The first philosopher of historical record was Thales, who lived in the 6th century bc in Miletus, a city on the Ionian coast of Asia Minor. Thales, who was revered by later generations as one of the Seven Wise Men of Greece, was interested in astronomical, physical, and meteorological phenomena. His scientific investigations led him to speculate that all natural phenomena are different forms of one fundamental substance, which he believed to be water because he thought evaporation and condensation to be universal processes. Anaximander, a disciple of Thales, maintained that the first principle from which all things evolve is an intangible, invisible, infinite substance that he called apeiron, "the boundless." This substance, he maintained, is eternal and indestructible. Out of its ceaseless motion the more familiar substances, such as warmth, cold, earth, air, and fire, continuously evolve, generating in turn the various objects and organisms that make up the recognizable world.

The third great Ionian philosopher of the 6th century bc, Anaximenes, returned to Thales's assumption that the primary substance is something familiar and material, but he claimed it to be air rather than water. He believed that the changes things undergo could be explained in terms of rarefaction (thinning) and condensation of air. Thus Anaximenes was the first philosopher to explain differences in quality in terms of differences in size or quantity, a method fundamental to physical science.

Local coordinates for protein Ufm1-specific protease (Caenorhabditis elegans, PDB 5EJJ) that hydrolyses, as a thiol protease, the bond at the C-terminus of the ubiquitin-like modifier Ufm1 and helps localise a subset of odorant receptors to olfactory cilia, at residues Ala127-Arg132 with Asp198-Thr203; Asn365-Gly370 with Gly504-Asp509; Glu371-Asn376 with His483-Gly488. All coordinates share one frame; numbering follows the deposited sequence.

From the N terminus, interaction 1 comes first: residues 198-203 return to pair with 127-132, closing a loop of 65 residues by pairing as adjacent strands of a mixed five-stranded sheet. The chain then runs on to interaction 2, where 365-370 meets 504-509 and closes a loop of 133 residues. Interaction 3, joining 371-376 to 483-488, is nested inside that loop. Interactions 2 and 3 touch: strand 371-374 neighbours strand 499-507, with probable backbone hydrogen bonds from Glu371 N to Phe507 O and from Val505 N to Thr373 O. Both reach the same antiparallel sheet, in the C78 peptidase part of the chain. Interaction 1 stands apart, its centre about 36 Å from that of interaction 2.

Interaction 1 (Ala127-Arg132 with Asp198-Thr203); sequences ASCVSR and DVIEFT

In general, the Ionian school made the initial radical step from mythological to scientific explanation of natural phenomena. It discovered the important scientific principles of the permanence of substance, the natural evolution of the world, and the reduction of quality to quantity.

The Pythagorean (毕达哥拉斯的)School